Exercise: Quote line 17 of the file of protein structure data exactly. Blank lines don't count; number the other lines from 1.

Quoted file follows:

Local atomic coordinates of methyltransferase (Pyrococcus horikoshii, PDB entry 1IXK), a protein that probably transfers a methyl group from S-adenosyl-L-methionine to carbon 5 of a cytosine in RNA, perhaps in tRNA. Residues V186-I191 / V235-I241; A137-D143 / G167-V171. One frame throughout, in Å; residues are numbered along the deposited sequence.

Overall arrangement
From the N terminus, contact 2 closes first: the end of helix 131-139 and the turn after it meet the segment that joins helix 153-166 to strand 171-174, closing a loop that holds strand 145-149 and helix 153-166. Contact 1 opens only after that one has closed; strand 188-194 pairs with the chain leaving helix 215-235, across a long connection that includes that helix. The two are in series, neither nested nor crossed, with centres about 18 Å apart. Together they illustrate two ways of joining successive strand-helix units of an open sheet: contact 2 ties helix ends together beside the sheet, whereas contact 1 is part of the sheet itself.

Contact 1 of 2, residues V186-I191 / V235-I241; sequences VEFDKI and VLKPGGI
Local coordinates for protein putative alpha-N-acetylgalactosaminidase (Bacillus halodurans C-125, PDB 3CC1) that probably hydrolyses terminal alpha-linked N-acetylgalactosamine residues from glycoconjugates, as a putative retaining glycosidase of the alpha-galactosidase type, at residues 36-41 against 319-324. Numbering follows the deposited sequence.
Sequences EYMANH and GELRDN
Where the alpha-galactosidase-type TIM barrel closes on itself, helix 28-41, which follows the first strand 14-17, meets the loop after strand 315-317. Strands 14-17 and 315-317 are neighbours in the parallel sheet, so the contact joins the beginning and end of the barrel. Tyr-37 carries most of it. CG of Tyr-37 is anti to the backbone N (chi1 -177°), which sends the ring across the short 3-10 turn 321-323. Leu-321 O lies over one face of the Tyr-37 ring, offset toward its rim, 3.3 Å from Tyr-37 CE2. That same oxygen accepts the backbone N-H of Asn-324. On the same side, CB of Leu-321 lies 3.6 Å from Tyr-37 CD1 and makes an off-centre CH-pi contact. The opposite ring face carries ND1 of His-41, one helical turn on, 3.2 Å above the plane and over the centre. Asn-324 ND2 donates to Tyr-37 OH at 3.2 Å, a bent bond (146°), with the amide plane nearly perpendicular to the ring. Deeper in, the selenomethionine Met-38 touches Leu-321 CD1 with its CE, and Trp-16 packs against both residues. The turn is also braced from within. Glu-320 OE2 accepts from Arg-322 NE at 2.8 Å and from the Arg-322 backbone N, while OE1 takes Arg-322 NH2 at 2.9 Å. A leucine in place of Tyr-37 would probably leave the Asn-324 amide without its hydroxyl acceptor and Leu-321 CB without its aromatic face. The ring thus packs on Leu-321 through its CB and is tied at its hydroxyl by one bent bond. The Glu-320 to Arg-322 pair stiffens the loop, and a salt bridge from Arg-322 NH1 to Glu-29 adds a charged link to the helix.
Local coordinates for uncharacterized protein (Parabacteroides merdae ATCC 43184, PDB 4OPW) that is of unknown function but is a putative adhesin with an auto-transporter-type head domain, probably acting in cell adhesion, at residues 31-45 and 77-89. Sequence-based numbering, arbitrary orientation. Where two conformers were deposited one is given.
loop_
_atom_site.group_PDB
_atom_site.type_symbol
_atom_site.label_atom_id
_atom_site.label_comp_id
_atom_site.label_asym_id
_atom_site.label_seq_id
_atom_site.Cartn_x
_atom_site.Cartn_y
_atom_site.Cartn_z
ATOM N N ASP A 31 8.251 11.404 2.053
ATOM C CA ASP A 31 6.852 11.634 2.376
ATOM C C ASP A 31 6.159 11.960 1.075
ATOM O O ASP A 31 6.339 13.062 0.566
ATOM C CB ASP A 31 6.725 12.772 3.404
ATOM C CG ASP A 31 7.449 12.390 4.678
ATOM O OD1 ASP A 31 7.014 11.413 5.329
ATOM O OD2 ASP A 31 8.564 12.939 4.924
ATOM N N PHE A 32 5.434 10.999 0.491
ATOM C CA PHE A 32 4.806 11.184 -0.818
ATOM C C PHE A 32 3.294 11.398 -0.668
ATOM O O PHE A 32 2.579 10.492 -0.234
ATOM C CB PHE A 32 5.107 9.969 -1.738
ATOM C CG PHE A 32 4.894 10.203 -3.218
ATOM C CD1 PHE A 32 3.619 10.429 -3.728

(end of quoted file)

_atom_site.Cartn_y